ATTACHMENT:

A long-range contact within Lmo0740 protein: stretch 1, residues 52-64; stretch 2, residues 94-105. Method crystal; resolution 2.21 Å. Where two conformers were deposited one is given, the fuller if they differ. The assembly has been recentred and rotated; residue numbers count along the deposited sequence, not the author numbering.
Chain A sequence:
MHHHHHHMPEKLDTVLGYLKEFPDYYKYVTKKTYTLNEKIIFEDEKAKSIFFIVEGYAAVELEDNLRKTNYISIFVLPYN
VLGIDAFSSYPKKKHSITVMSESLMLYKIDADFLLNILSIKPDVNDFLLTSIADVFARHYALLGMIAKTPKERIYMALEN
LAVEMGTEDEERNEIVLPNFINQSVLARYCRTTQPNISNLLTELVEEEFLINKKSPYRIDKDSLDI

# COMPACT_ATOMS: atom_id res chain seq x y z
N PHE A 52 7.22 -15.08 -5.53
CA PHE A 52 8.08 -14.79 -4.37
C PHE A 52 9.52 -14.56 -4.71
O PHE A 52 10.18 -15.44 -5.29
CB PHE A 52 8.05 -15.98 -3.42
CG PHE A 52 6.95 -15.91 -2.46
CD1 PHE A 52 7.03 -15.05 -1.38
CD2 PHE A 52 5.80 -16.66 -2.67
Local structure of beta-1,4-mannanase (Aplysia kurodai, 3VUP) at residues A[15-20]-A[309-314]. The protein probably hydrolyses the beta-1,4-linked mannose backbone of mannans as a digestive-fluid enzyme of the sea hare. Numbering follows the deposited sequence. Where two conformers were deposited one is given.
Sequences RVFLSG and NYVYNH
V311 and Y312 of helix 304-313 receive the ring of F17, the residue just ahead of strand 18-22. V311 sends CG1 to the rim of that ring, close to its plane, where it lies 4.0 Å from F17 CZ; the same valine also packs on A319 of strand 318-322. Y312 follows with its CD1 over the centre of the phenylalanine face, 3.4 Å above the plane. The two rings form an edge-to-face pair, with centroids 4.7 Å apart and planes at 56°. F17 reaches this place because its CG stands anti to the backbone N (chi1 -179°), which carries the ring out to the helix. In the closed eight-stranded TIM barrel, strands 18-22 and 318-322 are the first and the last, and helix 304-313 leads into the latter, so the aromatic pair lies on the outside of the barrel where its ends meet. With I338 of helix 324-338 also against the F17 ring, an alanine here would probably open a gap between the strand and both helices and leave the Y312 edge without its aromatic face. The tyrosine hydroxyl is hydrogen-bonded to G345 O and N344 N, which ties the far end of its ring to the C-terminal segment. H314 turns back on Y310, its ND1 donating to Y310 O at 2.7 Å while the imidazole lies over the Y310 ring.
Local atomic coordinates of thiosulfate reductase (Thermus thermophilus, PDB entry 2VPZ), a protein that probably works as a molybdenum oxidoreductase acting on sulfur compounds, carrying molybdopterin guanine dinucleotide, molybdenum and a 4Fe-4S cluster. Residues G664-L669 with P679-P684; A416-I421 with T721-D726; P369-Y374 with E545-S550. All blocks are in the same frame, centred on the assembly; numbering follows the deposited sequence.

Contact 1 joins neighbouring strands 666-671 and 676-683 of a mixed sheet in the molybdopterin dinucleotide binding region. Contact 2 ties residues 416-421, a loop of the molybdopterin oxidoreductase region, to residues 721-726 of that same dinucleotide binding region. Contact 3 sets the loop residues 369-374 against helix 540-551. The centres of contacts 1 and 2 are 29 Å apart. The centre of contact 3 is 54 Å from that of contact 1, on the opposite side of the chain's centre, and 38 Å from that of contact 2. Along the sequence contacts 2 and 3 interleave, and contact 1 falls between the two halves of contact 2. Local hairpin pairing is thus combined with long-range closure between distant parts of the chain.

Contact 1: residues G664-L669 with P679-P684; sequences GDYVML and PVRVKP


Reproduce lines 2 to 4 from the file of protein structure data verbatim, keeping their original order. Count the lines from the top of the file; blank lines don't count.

Chain A sequence:
MHHHHHHMPEKLDTVLGYLKEFPDYYKYVTKKTYTLNEKIIFEDEKAKSIFFIVEGYAAVELEDNLRKTNYISIFVLPYN
VLGIDAFSSYPKKKHSITVMSESLMLYKIDADFLLNILSIKPDVNDFLLTSIADVFARHYALLGMIAKTPKERIYMALEN